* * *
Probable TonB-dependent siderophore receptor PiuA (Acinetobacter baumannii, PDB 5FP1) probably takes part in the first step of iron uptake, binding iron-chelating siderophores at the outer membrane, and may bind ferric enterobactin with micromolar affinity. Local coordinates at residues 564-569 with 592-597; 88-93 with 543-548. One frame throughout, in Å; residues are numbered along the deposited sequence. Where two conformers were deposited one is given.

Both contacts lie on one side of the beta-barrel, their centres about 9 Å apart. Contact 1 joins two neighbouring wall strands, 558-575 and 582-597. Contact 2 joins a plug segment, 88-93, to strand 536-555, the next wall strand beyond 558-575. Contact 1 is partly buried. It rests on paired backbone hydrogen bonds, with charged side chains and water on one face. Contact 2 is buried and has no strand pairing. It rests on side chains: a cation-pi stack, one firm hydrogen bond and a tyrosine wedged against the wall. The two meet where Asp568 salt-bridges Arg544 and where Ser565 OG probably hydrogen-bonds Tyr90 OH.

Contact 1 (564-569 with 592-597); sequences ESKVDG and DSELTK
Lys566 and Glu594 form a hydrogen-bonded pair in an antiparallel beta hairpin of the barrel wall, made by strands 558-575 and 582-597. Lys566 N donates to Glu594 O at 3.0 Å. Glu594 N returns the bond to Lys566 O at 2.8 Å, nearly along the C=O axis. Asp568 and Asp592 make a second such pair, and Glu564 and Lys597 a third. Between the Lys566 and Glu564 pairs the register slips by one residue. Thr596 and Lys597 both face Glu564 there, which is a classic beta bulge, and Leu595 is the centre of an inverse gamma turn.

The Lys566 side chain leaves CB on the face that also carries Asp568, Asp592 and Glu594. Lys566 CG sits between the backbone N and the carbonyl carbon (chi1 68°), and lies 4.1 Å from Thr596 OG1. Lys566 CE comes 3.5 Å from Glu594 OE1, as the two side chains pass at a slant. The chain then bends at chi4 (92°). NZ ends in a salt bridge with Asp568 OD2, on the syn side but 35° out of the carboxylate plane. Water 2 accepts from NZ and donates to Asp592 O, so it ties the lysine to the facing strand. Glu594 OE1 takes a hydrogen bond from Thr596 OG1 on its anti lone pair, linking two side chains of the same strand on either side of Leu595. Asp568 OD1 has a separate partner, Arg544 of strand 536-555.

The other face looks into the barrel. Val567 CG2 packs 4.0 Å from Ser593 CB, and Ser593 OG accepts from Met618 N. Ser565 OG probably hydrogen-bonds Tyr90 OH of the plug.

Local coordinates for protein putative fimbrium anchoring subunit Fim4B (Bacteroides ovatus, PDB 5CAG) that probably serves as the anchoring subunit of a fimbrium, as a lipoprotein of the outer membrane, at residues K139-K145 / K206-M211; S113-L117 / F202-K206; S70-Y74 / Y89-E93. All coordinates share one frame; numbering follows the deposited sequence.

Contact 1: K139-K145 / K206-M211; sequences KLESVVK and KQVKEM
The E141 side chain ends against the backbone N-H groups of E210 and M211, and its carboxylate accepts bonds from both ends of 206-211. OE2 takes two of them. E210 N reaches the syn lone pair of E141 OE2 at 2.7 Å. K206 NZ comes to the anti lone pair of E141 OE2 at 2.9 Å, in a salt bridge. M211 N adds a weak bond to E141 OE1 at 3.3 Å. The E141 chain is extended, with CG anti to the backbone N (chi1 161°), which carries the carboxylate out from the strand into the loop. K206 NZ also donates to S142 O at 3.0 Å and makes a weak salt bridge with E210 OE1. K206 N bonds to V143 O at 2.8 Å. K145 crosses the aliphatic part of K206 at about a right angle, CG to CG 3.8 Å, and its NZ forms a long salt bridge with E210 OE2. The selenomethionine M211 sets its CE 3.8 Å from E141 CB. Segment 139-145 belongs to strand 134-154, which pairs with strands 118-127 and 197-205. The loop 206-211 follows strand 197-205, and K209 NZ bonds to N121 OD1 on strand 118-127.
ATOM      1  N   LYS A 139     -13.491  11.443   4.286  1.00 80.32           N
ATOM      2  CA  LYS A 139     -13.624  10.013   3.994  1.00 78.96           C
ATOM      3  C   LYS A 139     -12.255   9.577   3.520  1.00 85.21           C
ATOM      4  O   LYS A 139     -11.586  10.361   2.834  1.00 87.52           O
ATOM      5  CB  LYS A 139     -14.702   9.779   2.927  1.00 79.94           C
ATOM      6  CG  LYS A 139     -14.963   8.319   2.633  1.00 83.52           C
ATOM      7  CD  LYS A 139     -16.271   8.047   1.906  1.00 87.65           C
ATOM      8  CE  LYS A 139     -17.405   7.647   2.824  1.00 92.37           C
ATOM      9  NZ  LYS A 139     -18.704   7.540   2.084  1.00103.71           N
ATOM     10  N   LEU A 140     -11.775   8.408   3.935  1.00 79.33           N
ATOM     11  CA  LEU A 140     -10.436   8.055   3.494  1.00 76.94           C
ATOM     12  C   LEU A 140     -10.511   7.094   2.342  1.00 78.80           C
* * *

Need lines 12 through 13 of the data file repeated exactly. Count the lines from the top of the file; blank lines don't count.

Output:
ATOM      3  C   LYS A 139     -12.255   9.577   3.520  1.00 85.21           C
ATOM      4  O   LYS A 139     -11.586  10.361   2.834  1.00 87.52           O